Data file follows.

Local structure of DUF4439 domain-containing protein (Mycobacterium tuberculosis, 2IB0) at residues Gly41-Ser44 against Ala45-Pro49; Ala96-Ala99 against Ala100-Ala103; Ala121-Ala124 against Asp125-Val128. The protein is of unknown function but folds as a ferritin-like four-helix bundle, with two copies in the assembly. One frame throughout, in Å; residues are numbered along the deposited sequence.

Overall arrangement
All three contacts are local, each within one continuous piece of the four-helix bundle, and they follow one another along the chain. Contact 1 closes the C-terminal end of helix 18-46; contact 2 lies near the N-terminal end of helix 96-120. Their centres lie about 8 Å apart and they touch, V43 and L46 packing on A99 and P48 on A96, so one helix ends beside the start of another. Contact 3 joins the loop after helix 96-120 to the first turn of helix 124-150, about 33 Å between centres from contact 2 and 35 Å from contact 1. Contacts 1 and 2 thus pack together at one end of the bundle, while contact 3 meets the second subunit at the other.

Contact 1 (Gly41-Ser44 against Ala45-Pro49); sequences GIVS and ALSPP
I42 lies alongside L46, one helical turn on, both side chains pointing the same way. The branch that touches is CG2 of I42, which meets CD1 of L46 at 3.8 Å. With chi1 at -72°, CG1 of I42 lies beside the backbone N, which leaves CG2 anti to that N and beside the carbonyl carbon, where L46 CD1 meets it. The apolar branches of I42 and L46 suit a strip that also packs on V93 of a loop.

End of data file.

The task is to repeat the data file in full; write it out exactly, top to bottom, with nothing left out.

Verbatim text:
Local structure of DUF4439 domain-containing protein (Mycobacterium tuberculosis, 2IB0) at residues Gly41-Ser44 against Ala45-Pro49; Ala96-Ala99 against Ala100-Ala103; Ala121-Ala124 against Asp125-Val128. The protein is of unknown function but folds as a ferritin-like four-helix bundle, with two copies in the assembly. One frame throughout, in Å; residues are numbered along the deposited sequence.

Overall arrangement
All three contacts are local, each within one continuous piece of the four-helix bundle, and they follow one another along the chain. Contact 1 closes the C-terminal end of helix 18-46; contact 2 lies near the N-terminal end of helix 96-120. Their centres lie about 8 Å apart and they touch, V43 and L46 packing on A99 and P48 on A96, so one helix ends beside the start of another. Contact 3 joins the loop after helix 96-120 to the first turn of helix 124-150, about 33 Å between centres from contact 2 and 35 Å from contact 1. Contacts 1 and 2 thus pack together at one end of the bundle, while contact 3 meets the second subunit at the other.

Contact 1 (Gly41-Ser44 against Ala45-Pro49); sequences GIVS and ALSPP
I42 lies alongside L46, one helical turn on, both side chains pointing the same way. The branch that touches is CG2 of I42, which meets CD1 of L46 at 3.8 Å. With chi1 at -72°, CG1 of I42 lies beside the backbone N, which leaves CG2 anti to that N and beside the carbonyl carbon, where L46 CD1 meets it. The apolar branches of I42 and L46 suit a strip that also packs on V93 of a loop.